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Acacia dunnii facts for kids

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Elephant ear wattle
Acacia dunnii 4922376973 b2be63c106 o.jpg
Scientific classification
Genus:
Acacia
Species:
dunnii
Acacia dunniiDistMap.png
Occurrence data from AVH
Synonyms

Acacia sericata var. dunnii Maiden
Racosperma dunnii (Turrill) Pedley

Elephant Ear Wattle in Kings Park
Elephant Ear Wattle in Kings Park

Acacia dunnii, commonly known as elephant ear wattle or Dunn's wattle, is a shrub or tree of the genus Acacia and the subgenus Plurinerves.

Names

Its specific epithet, dunnii, is to honour Edward Dunn, government geologist for Victoria (1904–1912). Aboriginal names for it are: (in) Jaminjung, Ngaliwurru, Nungali: Bawaya (Jam, Ngal); (in) Ngarinyman: Barrawi.

Description

This small shrub or tree flowers and fruits in all months of the year. The erect, slender shrub or tree typically grows to a height of 1.5 to 6 metres (5 to 20 ft) and a width of 2 to 4 metres (7 to 13 ft). It blooms from January to June and produces yellow flowers. A. dunnii generally has only a single stem. The silvery blue phyllodes are 20 to 45 centimetres (8 to 18 in) long and 6 to 16 cm (2 to 6 in) wide and hang vertically from branches. It has terminal inflorescences with an axis that is 21 to 27 cm (8 to 11 in) long. The yellow flower Heads are globular with a diameter of 8 to 15 millimetres (0.3 to 0.6 in). After flowering brown woody seed pods form. The pods have a flat linear to oblong shape and can be slightly curved with a length of 6 to 14.5 cm (2 to 6 in) and a width of 2.4 to 3 cm (0.9 to 1.2 in).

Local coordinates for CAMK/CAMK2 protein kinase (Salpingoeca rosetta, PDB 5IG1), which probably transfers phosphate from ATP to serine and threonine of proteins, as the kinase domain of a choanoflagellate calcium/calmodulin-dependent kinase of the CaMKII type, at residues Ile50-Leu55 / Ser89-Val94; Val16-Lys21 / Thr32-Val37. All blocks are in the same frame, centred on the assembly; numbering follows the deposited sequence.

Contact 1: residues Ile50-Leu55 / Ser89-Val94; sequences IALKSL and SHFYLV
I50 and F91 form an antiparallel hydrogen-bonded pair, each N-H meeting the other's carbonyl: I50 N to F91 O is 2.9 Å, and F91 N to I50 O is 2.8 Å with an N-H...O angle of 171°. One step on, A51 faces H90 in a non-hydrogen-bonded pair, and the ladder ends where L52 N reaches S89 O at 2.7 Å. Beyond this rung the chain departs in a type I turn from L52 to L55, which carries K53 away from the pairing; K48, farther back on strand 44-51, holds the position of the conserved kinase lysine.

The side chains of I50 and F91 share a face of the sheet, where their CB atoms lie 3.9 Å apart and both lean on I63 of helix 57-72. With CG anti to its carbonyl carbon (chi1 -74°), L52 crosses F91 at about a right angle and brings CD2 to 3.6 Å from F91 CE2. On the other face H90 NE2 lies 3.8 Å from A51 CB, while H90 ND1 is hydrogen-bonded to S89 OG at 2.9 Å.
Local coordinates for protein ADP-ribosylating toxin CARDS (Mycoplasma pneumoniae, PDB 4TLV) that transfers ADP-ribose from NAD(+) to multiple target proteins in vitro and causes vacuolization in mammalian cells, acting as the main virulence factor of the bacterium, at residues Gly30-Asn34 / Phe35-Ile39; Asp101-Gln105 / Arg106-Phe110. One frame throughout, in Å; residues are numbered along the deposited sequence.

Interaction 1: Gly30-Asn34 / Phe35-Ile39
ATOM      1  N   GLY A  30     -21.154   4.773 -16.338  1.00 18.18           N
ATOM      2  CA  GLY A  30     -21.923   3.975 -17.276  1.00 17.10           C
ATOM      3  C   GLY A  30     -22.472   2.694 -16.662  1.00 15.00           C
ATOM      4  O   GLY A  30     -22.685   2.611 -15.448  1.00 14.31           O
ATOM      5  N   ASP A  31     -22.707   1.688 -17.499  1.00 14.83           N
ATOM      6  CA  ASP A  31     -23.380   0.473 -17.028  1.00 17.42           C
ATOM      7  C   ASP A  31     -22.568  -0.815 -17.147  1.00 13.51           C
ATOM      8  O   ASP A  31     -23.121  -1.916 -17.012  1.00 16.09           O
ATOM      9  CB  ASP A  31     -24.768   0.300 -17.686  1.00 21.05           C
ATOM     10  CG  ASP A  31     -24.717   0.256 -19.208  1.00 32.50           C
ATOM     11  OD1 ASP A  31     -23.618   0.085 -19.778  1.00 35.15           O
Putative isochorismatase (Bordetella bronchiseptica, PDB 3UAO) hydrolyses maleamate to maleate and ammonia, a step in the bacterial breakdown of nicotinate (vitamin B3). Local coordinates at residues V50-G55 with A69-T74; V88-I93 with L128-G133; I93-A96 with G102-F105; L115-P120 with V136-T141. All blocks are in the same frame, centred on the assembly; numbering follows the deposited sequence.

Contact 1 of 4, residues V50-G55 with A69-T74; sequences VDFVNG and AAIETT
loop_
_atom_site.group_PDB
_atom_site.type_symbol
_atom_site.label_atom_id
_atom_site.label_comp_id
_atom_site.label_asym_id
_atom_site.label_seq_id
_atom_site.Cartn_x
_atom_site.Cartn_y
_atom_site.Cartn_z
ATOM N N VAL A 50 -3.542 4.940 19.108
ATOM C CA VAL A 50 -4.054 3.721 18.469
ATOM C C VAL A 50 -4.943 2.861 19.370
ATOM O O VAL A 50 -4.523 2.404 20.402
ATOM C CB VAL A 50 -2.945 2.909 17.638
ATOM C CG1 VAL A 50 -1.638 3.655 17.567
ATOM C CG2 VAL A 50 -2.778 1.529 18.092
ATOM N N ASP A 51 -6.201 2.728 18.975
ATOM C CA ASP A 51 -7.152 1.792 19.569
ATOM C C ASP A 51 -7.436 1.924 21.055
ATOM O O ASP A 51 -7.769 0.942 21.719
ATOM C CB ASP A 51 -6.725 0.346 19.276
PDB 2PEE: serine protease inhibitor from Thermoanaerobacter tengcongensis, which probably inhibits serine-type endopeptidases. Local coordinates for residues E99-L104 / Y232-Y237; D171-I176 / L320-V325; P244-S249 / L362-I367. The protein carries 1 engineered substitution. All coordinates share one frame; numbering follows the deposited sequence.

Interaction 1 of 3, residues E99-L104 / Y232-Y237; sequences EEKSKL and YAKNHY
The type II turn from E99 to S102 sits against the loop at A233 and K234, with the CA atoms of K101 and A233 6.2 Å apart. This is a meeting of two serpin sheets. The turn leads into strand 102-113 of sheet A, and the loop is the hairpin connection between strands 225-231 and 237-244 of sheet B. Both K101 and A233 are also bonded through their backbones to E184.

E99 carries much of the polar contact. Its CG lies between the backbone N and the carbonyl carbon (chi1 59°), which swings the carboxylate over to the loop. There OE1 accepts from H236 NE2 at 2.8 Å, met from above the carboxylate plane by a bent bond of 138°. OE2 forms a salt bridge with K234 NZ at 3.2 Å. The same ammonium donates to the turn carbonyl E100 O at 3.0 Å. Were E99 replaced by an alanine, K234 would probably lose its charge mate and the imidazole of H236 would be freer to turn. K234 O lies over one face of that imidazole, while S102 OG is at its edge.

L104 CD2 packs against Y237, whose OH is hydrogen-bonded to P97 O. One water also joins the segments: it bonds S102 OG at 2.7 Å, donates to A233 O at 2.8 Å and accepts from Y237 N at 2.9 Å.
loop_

Taxonomy

The species was formally described by the botanist William Bertram Turrill in 1922 in the work Dunn's Wattle as published in the Bulletin of Miscellaneous Information. Synonyms for the plant include Racosperma dunnii as described by Leslie Pedley and Acacia sericata var. dunnii by Joseph Maiden.

Distribution

It is native to an area in the Northern Territory and the Kimberley region of Western Australia. Despite records for Queensland, the Commonwealth Heads of Australian Herbaria consider A dunnii not to be native to Queensland, but to have become naturalised. It grows on shallow skeletal sandy soils, over sandstone or quartzite Often found on ridges, stony hills and amongst rocks and rocky outcrops.

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